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The States With the Worst Healthcare Systems

Stashed in: #health, Awesome, xkcd!, America!, Maps!, Boston, Healthcare, Mississippi, Maps, Healthcare!, The South

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Massachusetts -- which has had a version of Obamacare since it was Romneycare -- is tied for the 2nd best performing healthcare system in the USA. Dead last, as always: Mississippi. Might it be related to the fact that you can't get Medicaid in Mississippi unless you have kids and make LESS THAN $6,800 A YEAR for a family of four?

Also: South Carolina, where you at with the dental care? Generally SC seems to have above-average healthcare, but they also have an awful lot of people who are missing 6 or more teeth!

States with worst eating habits and highest BMI.


States with worst drivers.


States with furry animals.


I think I'm starting to see a trend.

There's definitely correlation between those things you mention, Greg.

It shows us what the populations of those states value.

Also, Joyce, I think a significant number of people in Mississippi have no income and therefore qualify.

Which is a problem in and of itself.

It is strange that there is such high variance of healthcare coverage in America.

The Atlantic article you stashed is a good read and breaks it down well:

You want to talk about high variance in healthcare coverage in the USA?

In San Francisco 10 years ago, they spent $12.9 MILLION annually on just the hospital bills at a single hospital (SF General) for the top 225 most frequent EMS users. That is $57.3K per person for those 225 people. Oh, but that's not all! The top 362 most frequent EMS users in San Francisco cost $11.6 MILLION in EMS bills over an 18 month period -- so that's about another $24K annualized for each of them. Add it all up and you're talking about something like the entire net income of maybe two decent programmers being poured into each of a couple hundred indigent people's healthcare by the city of San Francisco. And remember, SF has about 7,000 homeless people at any given time -- no matter how much money they spend, that number has not reduced in the slightest. (Factoids from this fire department preso:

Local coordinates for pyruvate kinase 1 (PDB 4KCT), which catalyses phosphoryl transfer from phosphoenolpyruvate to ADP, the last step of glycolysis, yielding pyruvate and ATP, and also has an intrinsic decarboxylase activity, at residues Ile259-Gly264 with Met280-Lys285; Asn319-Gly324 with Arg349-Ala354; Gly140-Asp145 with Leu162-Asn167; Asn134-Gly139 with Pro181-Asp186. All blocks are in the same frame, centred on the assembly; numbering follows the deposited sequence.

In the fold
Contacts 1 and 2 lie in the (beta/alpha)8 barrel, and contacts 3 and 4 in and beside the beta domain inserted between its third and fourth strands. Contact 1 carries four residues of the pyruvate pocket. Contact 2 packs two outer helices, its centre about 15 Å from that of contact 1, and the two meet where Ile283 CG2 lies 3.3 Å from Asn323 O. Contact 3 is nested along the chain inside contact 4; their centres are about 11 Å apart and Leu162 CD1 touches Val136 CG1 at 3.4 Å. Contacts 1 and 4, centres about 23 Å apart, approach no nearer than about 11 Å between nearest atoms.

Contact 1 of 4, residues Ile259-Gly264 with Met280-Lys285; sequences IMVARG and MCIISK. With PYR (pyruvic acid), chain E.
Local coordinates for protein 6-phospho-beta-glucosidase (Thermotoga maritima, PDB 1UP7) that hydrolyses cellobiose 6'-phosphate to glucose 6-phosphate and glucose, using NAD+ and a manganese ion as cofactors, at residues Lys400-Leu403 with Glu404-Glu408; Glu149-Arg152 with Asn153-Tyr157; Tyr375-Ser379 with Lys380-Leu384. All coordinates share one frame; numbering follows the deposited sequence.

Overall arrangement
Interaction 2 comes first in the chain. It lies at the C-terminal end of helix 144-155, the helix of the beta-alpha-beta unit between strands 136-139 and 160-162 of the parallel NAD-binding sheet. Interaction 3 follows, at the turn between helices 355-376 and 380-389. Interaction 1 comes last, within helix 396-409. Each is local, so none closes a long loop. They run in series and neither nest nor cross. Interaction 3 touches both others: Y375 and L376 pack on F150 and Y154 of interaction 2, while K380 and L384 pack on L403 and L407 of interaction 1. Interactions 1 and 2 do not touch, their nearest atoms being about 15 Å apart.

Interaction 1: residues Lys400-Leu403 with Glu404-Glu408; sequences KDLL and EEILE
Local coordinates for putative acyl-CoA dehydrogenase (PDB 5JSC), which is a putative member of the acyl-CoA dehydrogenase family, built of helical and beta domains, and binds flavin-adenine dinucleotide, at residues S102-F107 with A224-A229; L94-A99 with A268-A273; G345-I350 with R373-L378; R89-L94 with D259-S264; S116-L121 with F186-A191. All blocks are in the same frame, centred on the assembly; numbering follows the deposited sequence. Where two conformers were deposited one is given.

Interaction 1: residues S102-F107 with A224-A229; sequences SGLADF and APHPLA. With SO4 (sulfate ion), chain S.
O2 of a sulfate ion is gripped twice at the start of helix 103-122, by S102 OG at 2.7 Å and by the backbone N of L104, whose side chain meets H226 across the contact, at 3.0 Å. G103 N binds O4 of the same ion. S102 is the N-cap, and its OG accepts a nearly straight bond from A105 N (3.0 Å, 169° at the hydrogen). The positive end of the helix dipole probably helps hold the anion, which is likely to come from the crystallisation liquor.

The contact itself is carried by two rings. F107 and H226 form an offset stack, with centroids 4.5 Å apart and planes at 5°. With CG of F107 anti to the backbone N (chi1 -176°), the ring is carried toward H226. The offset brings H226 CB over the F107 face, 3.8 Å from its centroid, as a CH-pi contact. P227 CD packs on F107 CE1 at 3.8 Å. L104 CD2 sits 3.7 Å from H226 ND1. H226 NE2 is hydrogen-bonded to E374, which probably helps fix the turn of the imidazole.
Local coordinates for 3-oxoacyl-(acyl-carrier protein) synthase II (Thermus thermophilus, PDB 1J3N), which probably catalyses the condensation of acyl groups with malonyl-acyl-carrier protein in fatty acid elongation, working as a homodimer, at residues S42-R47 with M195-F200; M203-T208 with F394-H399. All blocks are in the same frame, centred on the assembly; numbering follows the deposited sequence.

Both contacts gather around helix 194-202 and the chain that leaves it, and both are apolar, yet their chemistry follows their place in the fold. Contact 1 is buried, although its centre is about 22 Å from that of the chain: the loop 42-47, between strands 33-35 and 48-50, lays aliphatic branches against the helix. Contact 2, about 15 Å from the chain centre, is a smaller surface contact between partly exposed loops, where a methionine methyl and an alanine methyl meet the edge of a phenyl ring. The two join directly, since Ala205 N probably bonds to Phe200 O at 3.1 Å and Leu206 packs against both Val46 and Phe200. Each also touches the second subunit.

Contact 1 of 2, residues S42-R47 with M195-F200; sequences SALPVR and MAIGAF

None of this is counting actual tax money going to housing and other services for San Francisco's homeless, which amounts to $167 million a year and is more than the budgets of the Recreation and Park or Public Works departments. The numbers above are STRICTLY healthcare costs and only for the few most frequent users of the EMS system, who are disproportionately "chronic inebriates".

So even healthcare for the indigent in the USA is a very skewed proposition. In Mississippi, a family with 2 kids can't get Medicaid unless they make less than $6,800 -- but in San Francisco the city pays the equivalent of a $100K salary per person for indigent healthcare.

That's better than Los Angeles.  They just go bankrupt and close their public hospitals.  They've been in a neverending death spiral since 2004, and now our indigent can't get treatment at any cost.

"The public hospital system in Los Angeles County, California, is in the midst of a major fiscal crisis that has already led to a serious reduction of capacity and could continue to worsen. Given the importance of the public system in a county where 30 percent of the population is uninsured and private hospitals provide very little uncompensated care, what happens in L.A. County is a harbinger for other cities and counties in the United States. This article highlights the issue of the extent to which local taxpayers, as opposed to state or federal taxpayers, are responsible for the continued operation of public hospitals and safety-net facilities in their communities."

Both San Francisco and Los Angeles sound terrible.

How were things allowed to get so bad?

That's interesting. I asked Google.   The reasons seem to be...

1) Fraud.

2) Financial problems from general economy, lower reimbursement rates including the rate set by medicare and medicaid, charity care, fewer admissions, and the duality of costly new upgrades, equipment, and procedures to keep inline with best care practices and more specifically, Earthquake retrofitting and unfunded employee pensions.

So basically human nature and entropy.

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